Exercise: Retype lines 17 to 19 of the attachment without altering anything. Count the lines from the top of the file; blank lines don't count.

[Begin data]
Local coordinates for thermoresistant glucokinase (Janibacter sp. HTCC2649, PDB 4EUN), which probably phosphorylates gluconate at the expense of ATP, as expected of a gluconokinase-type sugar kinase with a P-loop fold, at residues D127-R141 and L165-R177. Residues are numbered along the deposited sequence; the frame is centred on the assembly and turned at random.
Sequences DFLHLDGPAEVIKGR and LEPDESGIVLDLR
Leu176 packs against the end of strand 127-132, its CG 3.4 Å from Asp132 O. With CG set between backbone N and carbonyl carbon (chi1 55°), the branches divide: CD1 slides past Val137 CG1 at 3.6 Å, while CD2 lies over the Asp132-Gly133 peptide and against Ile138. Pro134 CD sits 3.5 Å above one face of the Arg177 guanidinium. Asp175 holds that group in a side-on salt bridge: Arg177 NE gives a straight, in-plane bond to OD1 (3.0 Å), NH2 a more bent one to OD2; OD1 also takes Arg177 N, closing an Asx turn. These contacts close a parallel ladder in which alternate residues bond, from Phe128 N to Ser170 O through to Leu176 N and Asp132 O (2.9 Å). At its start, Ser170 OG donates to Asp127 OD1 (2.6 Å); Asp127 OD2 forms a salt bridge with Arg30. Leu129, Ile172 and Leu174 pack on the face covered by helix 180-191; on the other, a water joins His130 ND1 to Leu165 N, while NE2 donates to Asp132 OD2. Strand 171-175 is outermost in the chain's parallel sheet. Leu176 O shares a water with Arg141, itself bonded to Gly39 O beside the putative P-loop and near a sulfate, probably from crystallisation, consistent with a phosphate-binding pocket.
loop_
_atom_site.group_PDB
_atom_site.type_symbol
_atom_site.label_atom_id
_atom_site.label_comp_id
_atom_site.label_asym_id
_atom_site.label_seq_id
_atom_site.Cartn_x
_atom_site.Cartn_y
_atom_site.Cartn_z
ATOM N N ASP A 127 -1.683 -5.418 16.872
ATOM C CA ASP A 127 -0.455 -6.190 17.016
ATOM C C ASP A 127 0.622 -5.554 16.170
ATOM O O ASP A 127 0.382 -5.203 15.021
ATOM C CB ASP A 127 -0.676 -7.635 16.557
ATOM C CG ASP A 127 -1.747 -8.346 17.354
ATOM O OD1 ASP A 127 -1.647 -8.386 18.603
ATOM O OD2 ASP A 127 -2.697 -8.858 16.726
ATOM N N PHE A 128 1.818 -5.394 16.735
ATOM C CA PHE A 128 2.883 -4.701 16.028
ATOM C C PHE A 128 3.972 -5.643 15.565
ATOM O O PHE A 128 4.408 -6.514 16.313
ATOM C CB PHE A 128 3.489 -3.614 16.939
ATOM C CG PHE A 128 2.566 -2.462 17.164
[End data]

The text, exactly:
ATOM O O ASP A 127 0.382 -5.203 15.021
ATOM C CB ASP A 127 -0.676 -7.635 16.557
ATOM C CG ASP A 127 -1.747 -8.346 17.354